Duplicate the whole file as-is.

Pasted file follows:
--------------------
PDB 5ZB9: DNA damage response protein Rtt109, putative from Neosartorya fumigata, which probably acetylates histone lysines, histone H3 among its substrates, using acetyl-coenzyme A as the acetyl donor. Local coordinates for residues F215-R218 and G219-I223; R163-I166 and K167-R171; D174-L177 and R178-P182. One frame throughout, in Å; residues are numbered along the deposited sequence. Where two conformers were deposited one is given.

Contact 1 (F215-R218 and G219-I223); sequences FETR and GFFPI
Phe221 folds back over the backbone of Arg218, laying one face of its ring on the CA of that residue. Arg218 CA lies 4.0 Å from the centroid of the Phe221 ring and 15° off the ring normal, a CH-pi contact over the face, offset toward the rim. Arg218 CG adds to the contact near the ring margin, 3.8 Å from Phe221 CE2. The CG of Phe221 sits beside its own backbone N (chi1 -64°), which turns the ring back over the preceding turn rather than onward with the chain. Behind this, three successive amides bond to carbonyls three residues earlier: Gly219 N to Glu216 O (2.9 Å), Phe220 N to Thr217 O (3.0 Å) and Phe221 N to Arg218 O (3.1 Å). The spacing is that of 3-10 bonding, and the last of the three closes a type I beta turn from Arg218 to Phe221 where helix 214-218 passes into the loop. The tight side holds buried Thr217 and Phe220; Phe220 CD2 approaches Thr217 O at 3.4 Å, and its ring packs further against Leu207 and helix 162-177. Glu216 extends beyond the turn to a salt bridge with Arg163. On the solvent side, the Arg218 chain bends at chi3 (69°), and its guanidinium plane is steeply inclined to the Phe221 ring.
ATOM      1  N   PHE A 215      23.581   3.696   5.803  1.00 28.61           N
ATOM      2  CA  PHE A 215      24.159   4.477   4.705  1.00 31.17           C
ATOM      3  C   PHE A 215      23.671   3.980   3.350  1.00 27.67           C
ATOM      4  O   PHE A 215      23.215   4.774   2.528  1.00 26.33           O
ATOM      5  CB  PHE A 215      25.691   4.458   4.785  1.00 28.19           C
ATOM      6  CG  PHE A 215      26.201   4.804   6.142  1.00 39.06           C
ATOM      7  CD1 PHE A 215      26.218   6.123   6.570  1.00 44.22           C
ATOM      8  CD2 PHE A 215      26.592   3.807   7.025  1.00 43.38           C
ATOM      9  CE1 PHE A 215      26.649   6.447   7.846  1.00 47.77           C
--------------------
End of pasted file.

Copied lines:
PDB 5ZB9: DNA damage response protein Rtt109, putative from Neosartorya fumigata, which probably acetylates histone lysines, histone H3 among its substrates, using acetyl-coenzyme A as the acetyl donor. Local coordinates for residues F215-R218 and G219-I223; R163-I166 and K167-R171; D174-L177 and R178-P182. One frame throughout, in Å; residues are numbered along the deposited sequence. Where two conformers were deposited one is given.

Contact 1 (F215-R218 and G219-I223); sequences FETR and GFFPI
Phe221 folds back over the backbone of Arg218, laying one face of its ring on the CA of that residue. Arg218 CA lies 4.0 Å from the centroid of the Phe221 ring and 15° off the ring normal, a CH-pi contact over the face, offset toward the rim. Arg218 CG adds to the contact near the ring margin, 3.8 Å from Phe221 CE2. The CG of Phe221 sits beside its own backbone N (chi1 -64°), which turns the ring back over the preceding turn rather than onward with the chain. Behind this, three successive amides bond to carbonyls three residues earlier: Gly219 N to Glu216 O (2.9 Å), Phe220 N to Thr217 O (3.0 Å) and Phe221 N to Arg218 O (3.1 Å). The spacing is that of 3-10 bonding, and the last of the three closes a type I beta turn from Arg218 to Phe221 where helix 214-218 passes into the loop. The tight side holds buried Thr217 and Phe220; Phe220 CD2 approaches Thr217 O at 3.4 Å, and its ring packs further against Leu207 and helix 162-177. Glu216 extends beyond the turn to a salt bridge with Arg163. On the solvent side, the Arg218 chain bends at chi3 (69°), and its guanidinium plane is steeply inclined to the Phe221 ring.
ATOM      1  N   PHE A 215      23.581   3.696   5.803  1.00 28.61           N
ATOM      2  CA  PHE A 215      24.159   4.477   4.705  1.00 31.17           C
ATOM      3  C   PHE A 215      23.671   3.980   3.350  1.00 27.67           C
ATOM      4  O   PHE A 215      23.215   4.774   2.528  1.00 26.33           O
ATOM      5  CB  PHE A 215      25.691   4.458   4.785  1.00 28.19           C
ATOM      6  CG  PHE A 215      26.201   4.804   6.142  1.00 39.06           C
ATOM      7  CD1 PHE A 215      26.218   6.123   6.570  1.00 44.22           C
ATOM      8  CD2 PHE A 215      26.592   3.807   7.025  1.00 43.38           C
ATOM      9  CE1 PHE A 215      26.649   6.447   7.846  1.00 47.77           C